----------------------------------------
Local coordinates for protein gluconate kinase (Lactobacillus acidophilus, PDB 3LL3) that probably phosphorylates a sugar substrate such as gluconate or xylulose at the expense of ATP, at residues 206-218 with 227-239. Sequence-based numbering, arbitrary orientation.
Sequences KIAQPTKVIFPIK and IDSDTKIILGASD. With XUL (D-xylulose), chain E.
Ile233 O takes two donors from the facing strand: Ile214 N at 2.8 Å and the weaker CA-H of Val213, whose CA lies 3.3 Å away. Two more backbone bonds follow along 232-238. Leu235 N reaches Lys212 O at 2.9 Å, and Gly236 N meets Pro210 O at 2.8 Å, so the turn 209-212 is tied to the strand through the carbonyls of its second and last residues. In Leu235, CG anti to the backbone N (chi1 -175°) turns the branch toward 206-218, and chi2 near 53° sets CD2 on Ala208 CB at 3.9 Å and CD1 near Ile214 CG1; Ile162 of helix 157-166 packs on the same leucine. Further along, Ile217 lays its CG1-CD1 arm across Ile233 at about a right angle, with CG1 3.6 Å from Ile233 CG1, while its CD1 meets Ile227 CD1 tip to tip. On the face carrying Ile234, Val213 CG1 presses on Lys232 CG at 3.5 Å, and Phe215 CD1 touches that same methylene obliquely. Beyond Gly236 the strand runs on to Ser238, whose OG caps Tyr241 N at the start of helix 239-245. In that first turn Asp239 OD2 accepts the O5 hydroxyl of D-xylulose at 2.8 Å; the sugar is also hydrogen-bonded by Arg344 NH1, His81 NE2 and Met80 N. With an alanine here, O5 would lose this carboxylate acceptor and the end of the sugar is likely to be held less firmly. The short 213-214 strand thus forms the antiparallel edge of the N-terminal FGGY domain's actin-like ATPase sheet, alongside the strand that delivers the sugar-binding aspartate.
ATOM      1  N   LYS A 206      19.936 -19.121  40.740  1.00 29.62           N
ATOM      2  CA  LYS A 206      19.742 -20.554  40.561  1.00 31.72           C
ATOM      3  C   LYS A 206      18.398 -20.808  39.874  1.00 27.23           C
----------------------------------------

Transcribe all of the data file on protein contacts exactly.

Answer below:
Local coordinates for protein gluconate kinase (Lactobacillus acidophilus, PDB 3LL3) that probably phosphorylates a sugar substrate such as gluconate or xylulose at the expense of ATP, at residues 206-218 with 227-239. Sequence-based numbering, arbitrary orientation.
Sequences KIAQPTKVIFPIK and IDSDTKIILGASD. With XUL (D-xylulose), chain E.
Ile233 O takes two donors from the facing strand: Ile214 N at 2.8 Å and the weaker CA-H of Val213, whose CA lies 3.3 Å away. Two more backbone bonds follow along 232-238. Leu235 N reaches Lys212 O at 2.9 Å, and Gly236 N meets Pro210 O at 2.8 Å, so the turn 209-212 is tied to the strand through the carbonyls of its second and last residues. In Leu235, CG anti to the backbone N (chi1 -175°) turns the branch toward 206-218, and chi2 near 53° sets CD2 on Ala208 CB at 3.9 Å and CD1 near Ile214 CG1; Ile162 of helix 157-166 packs on the same leucine. Further along, Ile217 lays its CG1-CD1 arm across Ile233 at about a right angle, with CG1 3.6 Å from Ile233 CG1, while its CD1 meets Ile227 CD1 tip to tip. On the face carrying Ile234, Val213 CG1 presses on Lys232 CG at 3.5 Å, and Phe215 CD1 touches that same methylene obliquely. Beyond Gly236 the strand runs on to Ser238, whose OG caps Tyr241 N at the start of helix 239-245. In that first turn Asp239 OD2 accepts the O5 hydroxyl of D-xylulose at 2.8 Å; the sugar is also hydrogen-bonded by Arg344 NH1, His81 NE2 and Met80 N. With an alanine here, O5 would lose this carboxylate acceptor and the end of the sugar is likely to be held less firmly. The short 213-214 strand thus forms the antiparallel edge of the N-terminal FGGY domain's actin-like ATPase sheet, alongside the strand that delivers the sugar-binding aspartate.
ATOM      1  N   LYS A 206      19.936 -19.121  40.740  1.00 29.62           N
ATOM      2  CA  LYS A 206      19.742 -20.554  40.561  1.00 31.72           C
ATOM      3  C   LYS A 206      18.398 -20.808  39.874  1.00 27.23           C